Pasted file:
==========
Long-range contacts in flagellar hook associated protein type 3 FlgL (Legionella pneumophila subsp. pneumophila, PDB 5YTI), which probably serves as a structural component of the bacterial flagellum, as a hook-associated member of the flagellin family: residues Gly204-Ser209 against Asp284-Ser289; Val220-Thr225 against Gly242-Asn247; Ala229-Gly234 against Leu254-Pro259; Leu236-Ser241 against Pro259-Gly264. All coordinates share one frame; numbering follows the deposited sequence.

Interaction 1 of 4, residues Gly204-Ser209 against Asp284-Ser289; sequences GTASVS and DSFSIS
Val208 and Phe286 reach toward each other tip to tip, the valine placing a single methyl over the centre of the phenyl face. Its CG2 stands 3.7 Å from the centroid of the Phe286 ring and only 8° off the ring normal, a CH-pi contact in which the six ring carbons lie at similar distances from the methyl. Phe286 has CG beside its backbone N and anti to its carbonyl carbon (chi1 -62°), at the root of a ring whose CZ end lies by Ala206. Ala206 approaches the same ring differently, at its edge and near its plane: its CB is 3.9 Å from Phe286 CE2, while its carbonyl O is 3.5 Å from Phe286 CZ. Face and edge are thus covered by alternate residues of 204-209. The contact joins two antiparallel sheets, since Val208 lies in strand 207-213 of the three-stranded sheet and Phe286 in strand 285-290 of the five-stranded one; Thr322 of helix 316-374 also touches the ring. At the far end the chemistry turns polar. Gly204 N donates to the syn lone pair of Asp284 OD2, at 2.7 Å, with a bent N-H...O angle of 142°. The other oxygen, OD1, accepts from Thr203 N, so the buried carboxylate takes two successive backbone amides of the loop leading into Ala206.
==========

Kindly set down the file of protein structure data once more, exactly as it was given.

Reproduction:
Long-range contacts in flagellar hook associated protein type 3 FlgL (Legionella pneumophila subsp. pneumophila, PDB 5YTI), which probably serves as a structural component of the bacterial flagellum, as a hook-associated member of the flagellin family: residues Gly204-Ser209 against Asp284-Ser289; Val220-Thr225 against Gly242-Asn247; Ala229-Gly234 against Leu254-Pro259; Leu236-Ser241 against Pro259-Gly264. All coordinates share one frame; numbering follows the deposited sequence.

Interaction 1 of 4, residues Gly204-Ser209 against Asp284-Ser289; sequences GTASVS and DSFSIS
Val208 and Phe286 reach toward each other tip to tip, the valine placing a single methyl over the centre of the phenyl face. Its CG2 stands 3.7 Å from the centroid of the Phe286 ring and only 8° off the ring normal, a CH-pi contact in which the six ring carbons lie at similar distances from the methyl. Phe286 has CG beside its backbone N and anti to its carbonyl carbon (chi1 -62°), at the root of a ring whose CZ end lies by Ala206. Ala206 approaches the same ring differently, at its edge and near its plane: its CB is 3.9 Å from Phe286 CE2, while its carbonyl O is 3.5 Å from Phe286 CZ. Face and edge are thus covered by alternate residues of 204-209. The contact joins two antiparallel sheets, since Val208 lies in strand 207-213 of the three-stranded sheet and Phe286 in strand 285-290 of the five-stranded one; Thr322 of helix 316-374 also touches the ring. At the far end the chemistry turns polar. Gly204 N donates to the syn lone pair of Asp284 OD2, at 2.7 Å, with a bent N-H...O angle of 142°. The other oxygen, OD1, accepts from Thr203 N, so the buried carboxylate takes two successive backbone amides of the loop leading into Ala206.